HERMES: Hadamard Encoded Editing

ISMRM 2016 was an exciting one for our group, as student Kimberly Chan presented HERMES: Hadamard-Encoding and Reconstruction of MEGA-Edited Spectroscopy.

HERMES: Coming to a journal near you in the very near future.

HERMES: Coming to a journal near you in the very near future.

In principle, HERMES allows the orthogonal encoding of an arbitrary number of edited metabolites in a single acquisition.  Rather than jettisoning all the 'other' signals as with MEGA editing, HERMES can put them into a second difference spectrum, or a third, or...

 

Tissue-Corrected GABA Values in Gannet

We have recently published a paper proposing a tissue correction that accounts for voxel segmentation, both in terms of water relaxation/visibility, and the different GABA concentration in gray matter and white matter.
This paper can be found here.

The different corrections proposed are now implemented in Gannet, with output names that are not entirely clear... so, here are the equivalencies.

MRS_struct.out.GABAconciu
This is the uncorrected GABA concentration (relative to water).

MRS_struct.out.GABAconciuTissCorr
This is the CSF-corrected GABA concentration (relative to water).  (We should probably change the naming !).  It is MRS_struct.out.GABAconciu divided by (f_GM+f_WM), and is filled by GannetSegment.

MRS_struct.Quantify.QuantTissCorrGABA_iu
This is the GABA concentration (relative to water), corrected for the visibility and relaxation of the water signals in GM/WM/CSF and for the GABA concentration differential between GM and WM (alpha in the paper).  It corresponds to Equation 5 in the paper. It is filled by GannetQuantify.

MRS_struct.Quantify.QuantNormTissCorrGABA_iu
This is the most fully corrected GABA concentration (relative to water), corresponding to Equation 6 in the paper. It is filled by GannetQuantify.  This is what we recommend as the measure to be used.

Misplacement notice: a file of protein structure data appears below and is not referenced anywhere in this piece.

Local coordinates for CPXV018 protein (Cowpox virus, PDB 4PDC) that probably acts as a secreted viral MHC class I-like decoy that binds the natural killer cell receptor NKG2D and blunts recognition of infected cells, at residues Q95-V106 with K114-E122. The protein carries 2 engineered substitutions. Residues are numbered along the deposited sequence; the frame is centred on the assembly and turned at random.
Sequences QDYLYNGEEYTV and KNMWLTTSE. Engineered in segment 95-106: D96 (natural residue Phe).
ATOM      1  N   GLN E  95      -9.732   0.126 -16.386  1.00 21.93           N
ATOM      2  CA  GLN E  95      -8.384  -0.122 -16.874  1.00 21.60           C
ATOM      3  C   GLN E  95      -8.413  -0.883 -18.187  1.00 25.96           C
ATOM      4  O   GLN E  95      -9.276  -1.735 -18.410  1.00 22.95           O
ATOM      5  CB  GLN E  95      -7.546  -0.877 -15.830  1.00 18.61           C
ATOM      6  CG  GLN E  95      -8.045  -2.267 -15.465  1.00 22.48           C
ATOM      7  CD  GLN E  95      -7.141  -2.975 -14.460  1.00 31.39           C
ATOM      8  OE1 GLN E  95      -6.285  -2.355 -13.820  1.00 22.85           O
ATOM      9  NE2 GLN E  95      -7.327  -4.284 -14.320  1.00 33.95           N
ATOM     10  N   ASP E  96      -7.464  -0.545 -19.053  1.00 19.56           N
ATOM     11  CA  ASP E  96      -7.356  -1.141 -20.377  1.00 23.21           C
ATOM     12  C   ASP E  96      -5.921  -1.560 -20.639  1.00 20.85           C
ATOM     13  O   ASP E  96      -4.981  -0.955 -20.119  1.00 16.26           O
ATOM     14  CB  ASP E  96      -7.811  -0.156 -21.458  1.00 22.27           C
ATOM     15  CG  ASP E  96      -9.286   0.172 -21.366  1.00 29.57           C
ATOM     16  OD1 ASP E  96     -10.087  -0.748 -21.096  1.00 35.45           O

GABA phantom recipe

I am going to port some of the key posts off the old blog, starting with this...

It seems that there is some value in a standardized 10 mM GABA phantom for cross-platform testing etc... This recipe is also a reasonable place to start if you want a 'will-work-without-much-thought' option.  Everything is available form Sigma Aldrich.

  • Container: 1 liter Nalgene bottle style 2125
  • Buffer: One PBS sachet P5368
  • GABA: 1.03 g (RMM 103.1) A2129 

Make up to 1 liter with deionized water.  pH can be adjusted using NaOH/HCl (but to a first approximation does not need to be).

It might also be worth adding 0.75g of Glycine, which gives a singlet that doesn't overlap with any GABA signals. That would give an internal 10 mM standard that is useful in some situations for referencing. 

Can we make the voxel smaller?

A common question that comes up with new collaborators (or old ones!) is "Can we make the voxel smaller?" or "Can we make the measurement shorter?", or sometimes, for the most ambitious, both.

My usual reply is "Yes, you can. But you should be aware of the consequences".

MRS in general, and edited MRS particularly, works at low levels of signal-to-noise.  MR is an inherently insensitive technique and we are detecting signals from millimolar metabolites within the head using an array of coils outside the head.  

SNR is determined by several factors, most of which are unchangeable: coil size; coil geometry; field strength; etc.  The main variables that are, well, variable are the number of averages (i.e. scan time) and the voxel size.  

SNR is directly proportional to voxel size, so the SNR of a 3x3x3 cm^3 voxel is over three times that of a 2x2x2 cm^3 voxel.  Even reducing voxel size by 10% linearly (which has an almost negligible impact on its apparent size) will reduce SNR by 30%. So my feeling is that you lose SNR far more quickly than you feel like you are gaining resolution.

SNR is also proportional to the square-root of the number of averages. This means that 'buying back' SNR losses from reducing voxel size with increased scan time is very expensive.  To regain that 30% signal, you would have to scan for twice as long... not a good trade.  The flip side of this is that reducing scan time hurts you relatively slowly.  Decreasing the scan time by 20% only impacts SNR by 10%.

The reason that this question often comes up it that people want spatial specificity to be as high as possible, and either want good temporal resolution or rapid scan times.  This is almost universally true, so experiments are already defaulted to the lowest SNR that I feel comfortable with.  For GABA, the 3x3x3 voxel scanned for 10 minutes also coincides with the mean SNR-factor from a literature review of GABA-edited  MRS.

But the quick answer is, "yes, you can reduce voxel size or scan time, but they will impact SNR".  If you want to do both, reducing scan time will hurt you less.  

Gannet, a website

Website screenshot

Website screenshot

It is clearly past the time when Gannet should have a website.

There is also a lot to be said for moving the blog off blogspot, which is blocked in China, so useless to some collaborators.  

So, here we go.